services:
    offer.boolean_filter:
        parent:    'api_platform.doctrine.orm.boolean_filter'
        arguments: [ { isAvailableGenericallyInMyCountry: ~ } ]
        tags:      [ { name: 'api_platform.filter', id: 'offer.boolean' } ]
<?php

// src/AppBundle/Entity/Offer.php

namespace AppBundle\Entity;

use ApiPlatform\Core\Annotation\ApiResource;

/**
 * @ApiResource(attributes={"filters"={"offer.boolean"}})
 */
class Offer
{
    // ...
}

Given that the collection endpoint is /offers, you can filter offers by boolean with the following query: /offers?isAvailableGenericallyInMyCountry=true.

It will return all offers where isAvailableGenericallyInMyCountry equals true.

Numeric Filter

The numeric filter allows you to search on numeric fields and values.

Syntax: ?property=int|bigint|decimal...

Enable the filter:

# app/config/services.yml

services:
    offer.numeric_filter:
        parent:    'api_platform.doctrine.orm.numeric_filter'
        arguments: [ { sold: ~ } ]
        tags:      [ { name: 'api_platform.filter', id: 'offer.numeric' } ]
<?php

// src/AppBundle/Entity/Offer.php

namespace AppBundle\Entity;

use ApiPlatform\Core\Annotation\ApiResource;

/**
 * @ApiResource(attributes={"filters"={"offer.numeric"}})
 */
final class Offer
{
    // ...
}

Given that the collection endpoint is /offers, you can filter offers by boolean with the following query: /offers?sold=1.

It will return all offers with sold equals 1

Range Filter

The range filter allows you to filter by a value Lower than, Greater than, Lower than or equal, Greater than or equal and between two values.

Syntax: ?property[lt]|[gt]|[lte]|[gte]|[between]=value

Enable the filter:

# app/config/services.yml

services:
    offer.numeric_filter:
        parent:    'api_platform.doctrine.orm.range_filter'
        arguments: [ { price: ~ } ]
        tags:      [ { name: 'api_platform.filter', id: 'offer.range' } ]
<?php

// src/AppBundle/Entity/Offer.php

namespace AppBundle\Entity;

use ApiPlatform\Core\Annotation\ApiResource;

/**
 * @ApiResource(attributes={"filters"={"offer.range"}})
 */
final class Offer
{
    // ...
}

Given that the collection endpoint is /offers, you can filters the price with the following query: /offers?price[between]=12.99..15.99.

It will return all offers with price between 12.99 and 15.99.

You can filters offers by joining two value for example: /offers?price[gt]=12.99&price[lt]=19.99.

Order Filter

The order filter allows to order a collection against the given properties.

Syntax: ?order[property]=<asc|desc>

Enable the filter:

# app/config/services.yml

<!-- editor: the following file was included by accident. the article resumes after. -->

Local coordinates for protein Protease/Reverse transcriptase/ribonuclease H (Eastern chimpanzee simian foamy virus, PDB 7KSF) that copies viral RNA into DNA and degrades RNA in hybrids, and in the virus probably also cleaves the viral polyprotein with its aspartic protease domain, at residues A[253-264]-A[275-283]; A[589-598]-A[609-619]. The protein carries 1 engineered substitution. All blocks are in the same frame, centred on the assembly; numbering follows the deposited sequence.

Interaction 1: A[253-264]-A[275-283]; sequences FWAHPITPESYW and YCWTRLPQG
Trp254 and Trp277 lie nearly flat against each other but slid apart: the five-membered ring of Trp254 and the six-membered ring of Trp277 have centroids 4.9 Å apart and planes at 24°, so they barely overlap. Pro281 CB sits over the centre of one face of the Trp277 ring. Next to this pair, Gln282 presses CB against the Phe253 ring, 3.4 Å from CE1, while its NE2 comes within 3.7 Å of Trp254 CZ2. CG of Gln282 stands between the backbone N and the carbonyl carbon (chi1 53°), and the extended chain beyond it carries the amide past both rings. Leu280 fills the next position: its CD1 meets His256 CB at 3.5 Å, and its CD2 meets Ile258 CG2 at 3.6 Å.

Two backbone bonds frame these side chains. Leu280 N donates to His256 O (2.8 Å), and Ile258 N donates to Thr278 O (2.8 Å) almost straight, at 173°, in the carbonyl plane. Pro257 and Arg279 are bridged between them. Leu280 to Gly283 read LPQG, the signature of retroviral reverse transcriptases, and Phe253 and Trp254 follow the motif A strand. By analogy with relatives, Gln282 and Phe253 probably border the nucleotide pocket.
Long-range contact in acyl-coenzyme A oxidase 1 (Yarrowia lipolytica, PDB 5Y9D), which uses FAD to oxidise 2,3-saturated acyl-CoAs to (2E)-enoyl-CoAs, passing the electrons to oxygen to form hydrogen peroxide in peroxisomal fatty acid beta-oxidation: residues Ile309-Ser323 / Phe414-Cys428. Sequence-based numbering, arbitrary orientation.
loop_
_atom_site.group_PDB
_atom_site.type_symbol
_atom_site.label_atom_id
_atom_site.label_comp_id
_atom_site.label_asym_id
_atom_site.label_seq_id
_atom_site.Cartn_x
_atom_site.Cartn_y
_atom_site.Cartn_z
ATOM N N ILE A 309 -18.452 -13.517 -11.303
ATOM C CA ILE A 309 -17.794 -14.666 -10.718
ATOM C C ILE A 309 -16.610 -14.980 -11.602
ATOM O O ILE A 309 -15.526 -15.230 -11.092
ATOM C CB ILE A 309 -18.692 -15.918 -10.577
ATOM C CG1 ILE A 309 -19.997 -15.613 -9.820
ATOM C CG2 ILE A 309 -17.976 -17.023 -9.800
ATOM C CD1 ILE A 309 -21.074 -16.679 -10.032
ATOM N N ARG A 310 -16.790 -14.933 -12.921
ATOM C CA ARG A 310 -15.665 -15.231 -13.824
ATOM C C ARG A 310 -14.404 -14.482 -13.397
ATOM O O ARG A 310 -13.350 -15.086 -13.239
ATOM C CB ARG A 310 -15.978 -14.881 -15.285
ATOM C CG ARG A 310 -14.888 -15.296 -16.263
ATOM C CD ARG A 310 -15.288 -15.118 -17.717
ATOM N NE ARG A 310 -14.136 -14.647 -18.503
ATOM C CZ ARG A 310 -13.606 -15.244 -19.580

services:
    offer.order_filter:
        parent:    'api_platform.doctrine.orm.order_filter'
        arguments: [ { id: ~, name: ~ } ]
        tags:      [ { name: 'api_platform.filter', id: 'offer.order' } ]
<?php

// src/AppBundle/Entity/Offer.php

namespace AppBundle\Entity;

use ApiPlatform\Core\Annotation\ApiResource;

/**
 * @ApiResource(attributes={"filters"={"offer.order"}})
 */
class Offer
{
    // ...
}

Given that the collection endpoint is /offers, you can filter offers by name in ascending order and then by ID in descending order with the following query: /offers?order[name]=desc&order[id]=asc.

By default, whenever the query does not specify the direction explicitly (e.g: /offers?order[name]&order[id]), filters will not be applied unless you configure a default order direction to use:

# app/config/services.yml

services:
    offer.order_filter:
        parent:    'api_platform.doctrine.orm.order_filter'
        arguments: [ { id: 'ASC', name: 'DESC' } ]
        tags:      [ { name: 'api_platform.filter', id: 'offer.order' } ]

Using a Custom Order Query Parameter Name

A conflict will occur if order is also the name of a property with the search filter enabled. Luckily, the query parameter name to use is configurable:

# app/config/config.yml

api_platform:
    collection:
        order_parameter_name: '_order' # the URL query parameter to use is now "_order"

Filtering on Nested Properties

Sometimes, you need to be able to perform filtering based on some linked resources (on the other side of a relation). All built-in filters support nested properties using the dot (.) syntax, e.g.:

# app/config/services.yml

services:
    offer.search_filter:
        parent:    'api_platform.doctrine.orm.search_filter'
        arguments: [ { product.color: 'exact' } ]
        tags:      [ { name: 'api_platform.filter', id: 'offer.search' } ]

    offer.order_filter:
        parent:    'api_platform.doctrine.orm.order_filter'
        arguments: [ { product.releaseDate: ~ } ]
        tags:      [ { name: 'api_platform.filter', id: 'offer.order' } ]

The above allows you to find offers by their respective product’s color: http://localhost:8000/api/offers?product.color=red, or order offers by the product’s release date: http://localhost:8000/api/offers?order[product.releaseDate]=desc

Enabling a Filter for All Properties of a Resource

As we have seen in previous examples, properties where filters can be applied must be explicitly declared. If you don’t care about security and performance (e.g. an API with restricted access), it is also possible to enable built-in filters for all properties:

# app/config/services.yml

services:
    # Filter enabled for all properties
    offer.order_filter:
        parent:    'api_platform.doctrine.orm.order_filter'
        arguments: [ ~ ] # This line can also be omitted